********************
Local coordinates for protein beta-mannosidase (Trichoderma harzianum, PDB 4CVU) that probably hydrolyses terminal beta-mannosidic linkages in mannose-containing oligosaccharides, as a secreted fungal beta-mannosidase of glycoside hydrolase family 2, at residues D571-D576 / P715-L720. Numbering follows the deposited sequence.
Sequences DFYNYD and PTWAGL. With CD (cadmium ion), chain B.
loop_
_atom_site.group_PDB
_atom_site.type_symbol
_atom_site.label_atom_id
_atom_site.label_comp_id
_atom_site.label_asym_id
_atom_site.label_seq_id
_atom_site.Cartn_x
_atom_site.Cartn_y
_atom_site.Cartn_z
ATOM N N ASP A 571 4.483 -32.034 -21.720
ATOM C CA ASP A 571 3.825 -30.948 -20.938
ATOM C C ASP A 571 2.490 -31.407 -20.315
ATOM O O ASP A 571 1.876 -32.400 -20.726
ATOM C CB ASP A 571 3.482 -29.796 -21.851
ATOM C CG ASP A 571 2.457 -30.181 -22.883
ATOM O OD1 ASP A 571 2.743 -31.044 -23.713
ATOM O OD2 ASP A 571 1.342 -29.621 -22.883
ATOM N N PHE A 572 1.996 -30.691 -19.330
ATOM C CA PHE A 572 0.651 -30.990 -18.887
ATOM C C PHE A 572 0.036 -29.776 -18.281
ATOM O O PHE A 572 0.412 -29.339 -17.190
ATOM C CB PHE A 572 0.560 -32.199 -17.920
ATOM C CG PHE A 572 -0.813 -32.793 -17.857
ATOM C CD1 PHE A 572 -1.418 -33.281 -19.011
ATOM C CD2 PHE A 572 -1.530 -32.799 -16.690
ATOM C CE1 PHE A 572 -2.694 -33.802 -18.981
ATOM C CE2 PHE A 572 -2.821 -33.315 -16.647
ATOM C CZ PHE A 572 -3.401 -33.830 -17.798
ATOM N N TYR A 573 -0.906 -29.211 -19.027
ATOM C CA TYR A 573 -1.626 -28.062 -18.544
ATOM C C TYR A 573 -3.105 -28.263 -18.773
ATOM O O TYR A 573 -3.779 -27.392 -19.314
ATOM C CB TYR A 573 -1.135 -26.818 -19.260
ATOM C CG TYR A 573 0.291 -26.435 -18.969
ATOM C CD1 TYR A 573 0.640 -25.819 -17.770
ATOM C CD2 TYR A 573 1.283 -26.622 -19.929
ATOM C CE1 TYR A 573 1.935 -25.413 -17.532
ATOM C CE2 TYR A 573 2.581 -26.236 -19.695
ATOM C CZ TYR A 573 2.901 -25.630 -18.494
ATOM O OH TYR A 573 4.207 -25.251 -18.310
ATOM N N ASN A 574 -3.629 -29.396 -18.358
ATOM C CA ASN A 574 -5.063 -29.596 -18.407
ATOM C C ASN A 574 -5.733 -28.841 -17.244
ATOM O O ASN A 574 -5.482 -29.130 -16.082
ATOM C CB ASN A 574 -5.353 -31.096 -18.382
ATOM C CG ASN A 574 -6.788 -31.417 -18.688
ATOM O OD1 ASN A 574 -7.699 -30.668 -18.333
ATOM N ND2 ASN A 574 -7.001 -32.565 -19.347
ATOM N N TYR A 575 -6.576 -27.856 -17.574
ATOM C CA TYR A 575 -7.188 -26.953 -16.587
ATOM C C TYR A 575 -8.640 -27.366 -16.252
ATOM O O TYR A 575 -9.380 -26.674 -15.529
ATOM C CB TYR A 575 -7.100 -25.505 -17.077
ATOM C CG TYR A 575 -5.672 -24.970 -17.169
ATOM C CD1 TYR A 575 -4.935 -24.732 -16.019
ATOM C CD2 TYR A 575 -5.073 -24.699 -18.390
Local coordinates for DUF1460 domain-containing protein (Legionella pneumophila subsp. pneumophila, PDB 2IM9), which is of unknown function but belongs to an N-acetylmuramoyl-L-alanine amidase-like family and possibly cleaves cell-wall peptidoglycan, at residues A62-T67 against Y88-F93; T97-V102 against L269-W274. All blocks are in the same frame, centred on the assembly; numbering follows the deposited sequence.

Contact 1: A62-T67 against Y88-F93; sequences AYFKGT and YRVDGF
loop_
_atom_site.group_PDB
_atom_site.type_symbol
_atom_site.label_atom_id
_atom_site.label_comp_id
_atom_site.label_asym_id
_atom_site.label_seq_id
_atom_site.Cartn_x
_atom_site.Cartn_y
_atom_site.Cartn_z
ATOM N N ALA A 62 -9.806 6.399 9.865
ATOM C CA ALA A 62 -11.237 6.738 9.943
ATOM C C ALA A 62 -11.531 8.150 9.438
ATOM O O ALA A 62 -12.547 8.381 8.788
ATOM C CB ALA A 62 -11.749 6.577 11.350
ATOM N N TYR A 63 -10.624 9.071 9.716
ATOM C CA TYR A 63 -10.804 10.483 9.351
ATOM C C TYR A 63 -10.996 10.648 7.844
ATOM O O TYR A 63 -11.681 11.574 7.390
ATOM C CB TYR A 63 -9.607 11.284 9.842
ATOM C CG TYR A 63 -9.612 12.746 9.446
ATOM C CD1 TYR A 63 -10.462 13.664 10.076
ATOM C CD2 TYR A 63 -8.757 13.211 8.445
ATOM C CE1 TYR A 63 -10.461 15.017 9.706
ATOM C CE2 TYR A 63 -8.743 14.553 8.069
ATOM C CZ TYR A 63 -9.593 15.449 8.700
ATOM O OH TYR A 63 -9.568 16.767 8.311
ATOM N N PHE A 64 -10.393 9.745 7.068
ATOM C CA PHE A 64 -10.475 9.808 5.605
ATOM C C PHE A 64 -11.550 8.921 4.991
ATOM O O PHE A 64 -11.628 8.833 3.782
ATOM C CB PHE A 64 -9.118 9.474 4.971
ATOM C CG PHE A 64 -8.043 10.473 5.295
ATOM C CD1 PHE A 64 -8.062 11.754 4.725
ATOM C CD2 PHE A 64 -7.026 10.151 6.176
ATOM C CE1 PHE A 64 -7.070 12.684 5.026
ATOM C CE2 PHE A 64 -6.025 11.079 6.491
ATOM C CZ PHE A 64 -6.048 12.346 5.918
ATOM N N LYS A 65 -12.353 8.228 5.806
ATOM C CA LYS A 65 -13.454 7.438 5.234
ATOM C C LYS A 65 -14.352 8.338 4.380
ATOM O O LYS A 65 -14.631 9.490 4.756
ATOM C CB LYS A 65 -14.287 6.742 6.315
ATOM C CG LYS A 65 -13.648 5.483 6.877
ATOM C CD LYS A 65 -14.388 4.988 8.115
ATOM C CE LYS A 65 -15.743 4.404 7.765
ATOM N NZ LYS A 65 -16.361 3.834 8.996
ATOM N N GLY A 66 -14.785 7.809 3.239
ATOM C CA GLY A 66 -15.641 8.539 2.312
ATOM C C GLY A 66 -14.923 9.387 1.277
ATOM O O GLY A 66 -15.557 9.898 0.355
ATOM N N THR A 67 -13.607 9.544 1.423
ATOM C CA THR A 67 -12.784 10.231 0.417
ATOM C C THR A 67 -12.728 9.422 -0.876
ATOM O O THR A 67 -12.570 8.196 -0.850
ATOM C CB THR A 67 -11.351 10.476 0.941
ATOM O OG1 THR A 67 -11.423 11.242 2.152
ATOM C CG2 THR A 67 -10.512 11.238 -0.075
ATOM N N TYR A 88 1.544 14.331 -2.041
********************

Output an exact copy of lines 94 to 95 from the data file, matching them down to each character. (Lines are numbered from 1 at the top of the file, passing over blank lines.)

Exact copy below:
ATOM C CG PHE A 64 -8.043 10.473 5.295
ATOM C CD1 PHE A 64 -8.062 11.754 4.725